The Gambia's Supreme Court has ruled that an ally of ex-dictator Yahya Jammeh can be prosecuted, in a landmark case that could clear the way towards charges against the former autocrat himself.
Jammeh seized power in 1994 as part of a bloodless military coup in the tiny West African state.
He then ruled with an iron fist until January 2017, when he fled to Equatorial Guinea after losing presidential elections to a relative unknown, Adama Barrow.
Gambia's government established a Truth, Reconciliation and Reparations Commission (TRRC) to investigate these alleged abuses, which has heard several hundred witness testimonies since 2019.
That year, Yankuba Touray -- a member of the junta that ruled The Gambia for some two years after the 1994 coup -- refused to testify at the TRRC.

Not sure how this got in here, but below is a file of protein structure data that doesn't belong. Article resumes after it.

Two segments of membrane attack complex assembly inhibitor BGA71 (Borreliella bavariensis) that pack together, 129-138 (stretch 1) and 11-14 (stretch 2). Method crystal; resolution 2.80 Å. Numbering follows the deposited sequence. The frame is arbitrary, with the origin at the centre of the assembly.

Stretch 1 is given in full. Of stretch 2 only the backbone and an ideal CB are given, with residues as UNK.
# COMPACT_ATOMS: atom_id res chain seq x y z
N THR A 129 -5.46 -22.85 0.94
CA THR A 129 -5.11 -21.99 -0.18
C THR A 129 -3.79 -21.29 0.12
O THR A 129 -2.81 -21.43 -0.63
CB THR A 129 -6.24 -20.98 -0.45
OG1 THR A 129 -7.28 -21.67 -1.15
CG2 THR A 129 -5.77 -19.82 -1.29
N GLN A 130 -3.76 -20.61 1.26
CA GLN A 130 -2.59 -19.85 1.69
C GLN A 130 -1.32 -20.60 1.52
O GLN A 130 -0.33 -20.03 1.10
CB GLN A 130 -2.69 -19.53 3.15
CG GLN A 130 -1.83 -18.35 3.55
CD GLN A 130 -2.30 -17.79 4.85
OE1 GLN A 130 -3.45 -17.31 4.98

Public prosecutors then charged the Jammeh ally for his alleged role in the 1995 murder of former Gambian finance minister Ousman Koro Ceesay.
But Touray's lawyers argued that, as a former junta member, the constitution guaranteed him immunity from prosecution.
The Gambia's Supreme Court dismissed the argument in a unanimous verdict on Wednesday, according to a copy of the judgement seen by AFP.
The principle behind the decision clears a hurdle to prosecuting Jammeh himself, as the former dictator headed the 1994-1996 junta.
While Jammeh, 55, still has his supporters in the poor nation, there have also been calls for him to be returned to the country for prosecution.